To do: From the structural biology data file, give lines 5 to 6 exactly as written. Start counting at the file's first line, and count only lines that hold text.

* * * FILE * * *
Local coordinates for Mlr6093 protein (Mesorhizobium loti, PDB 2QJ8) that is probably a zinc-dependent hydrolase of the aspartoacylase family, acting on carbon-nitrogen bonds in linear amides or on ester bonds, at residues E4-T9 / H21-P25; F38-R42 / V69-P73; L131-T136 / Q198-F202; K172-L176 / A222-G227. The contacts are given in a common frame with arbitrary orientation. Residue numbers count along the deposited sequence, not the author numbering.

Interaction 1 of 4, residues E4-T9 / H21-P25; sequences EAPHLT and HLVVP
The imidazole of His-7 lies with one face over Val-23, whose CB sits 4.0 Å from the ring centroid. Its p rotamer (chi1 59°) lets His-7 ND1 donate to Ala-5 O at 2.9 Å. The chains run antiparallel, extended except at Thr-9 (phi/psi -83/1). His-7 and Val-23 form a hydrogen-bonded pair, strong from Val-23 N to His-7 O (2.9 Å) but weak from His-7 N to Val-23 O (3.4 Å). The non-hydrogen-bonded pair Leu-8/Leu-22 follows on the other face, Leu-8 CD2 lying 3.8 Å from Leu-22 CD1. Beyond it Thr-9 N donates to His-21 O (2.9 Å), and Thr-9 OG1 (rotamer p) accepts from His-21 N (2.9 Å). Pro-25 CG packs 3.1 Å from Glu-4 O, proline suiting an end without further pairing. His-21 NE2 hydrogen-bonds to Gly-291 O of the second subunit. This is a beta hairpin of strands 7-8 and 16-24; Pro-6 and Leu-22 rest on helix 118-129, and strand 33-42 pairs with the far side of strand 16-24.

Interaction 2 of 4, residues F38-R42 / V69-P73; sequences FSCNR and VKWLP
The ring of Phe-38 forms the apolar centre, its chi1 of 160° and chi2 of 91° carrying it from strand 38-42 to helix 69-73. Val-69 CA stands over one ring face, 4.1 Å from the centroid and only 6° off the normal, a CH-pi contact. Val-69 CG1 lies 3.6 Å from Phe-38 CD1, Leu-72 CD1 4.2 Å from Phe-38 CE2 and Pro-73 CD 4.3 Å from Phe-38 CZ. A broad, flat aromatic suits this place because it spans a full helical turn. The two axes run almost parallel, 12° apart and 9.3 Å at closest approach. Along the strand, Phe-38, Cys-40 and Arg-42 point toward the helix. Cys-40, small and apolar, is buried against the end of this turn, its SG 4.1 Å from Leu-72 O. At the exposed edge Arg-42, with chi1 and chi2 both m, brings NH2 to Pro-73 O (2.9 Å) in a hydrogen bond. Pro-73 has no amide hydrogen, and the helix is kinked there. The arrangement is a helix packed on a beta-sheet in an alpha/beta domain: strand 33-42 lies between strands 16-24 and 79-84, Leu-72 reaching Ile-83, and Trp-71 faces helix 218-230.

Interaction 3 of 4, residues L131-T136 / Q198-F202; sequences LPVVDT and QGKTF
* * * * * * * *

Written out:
The ring of Phe-38 forms the apolar centre, its chi1 of 160° and chi2 of 91° carrying it from strand 38-42 to helix 69-73. Val-69 CA stands over one ring face, 4.1 Å from the centroid and only 6° off the normal, a CH-pi contact. Val-69 CG1 lies 3.6 Å from Phe-38 CD1, Leu-72 CD1 4.2 Å from Phe-38 CE2 and Pro-73 CD 4.3 Å from Phe-38 CZ. A broad, flat aromatic suits this place because it spans a full helical turn. The two axes run almost parallel, 12° apart and 9.3 Å at closest approach. Along the strand, Phe-38, Cys-40 and Arg-42 point toward the helix. Cys-40, small and apolar, is buried against the end of this turn, its SG 4.1 Å from Leu-72 O. At the exposed edge Arg-42, with chi1 and chi2 both m, brings NH2 to Pro-73 O (2.9 Å) in a hydrogen bond. Pro-73 has no amide hydrogen, and the helix is kinked there. The arrangement is a helix packed on a beta-sheet in an alpha/beta domain: strand 33-42 lies between strands 16-24 and 79-84, Leu-72 reaching Ile-83, and Trp-71 faces helix 218-230.

Interaction 3 of 4, residues L131-T136 / Q198-F202; sequences LPVVDT and QGKTF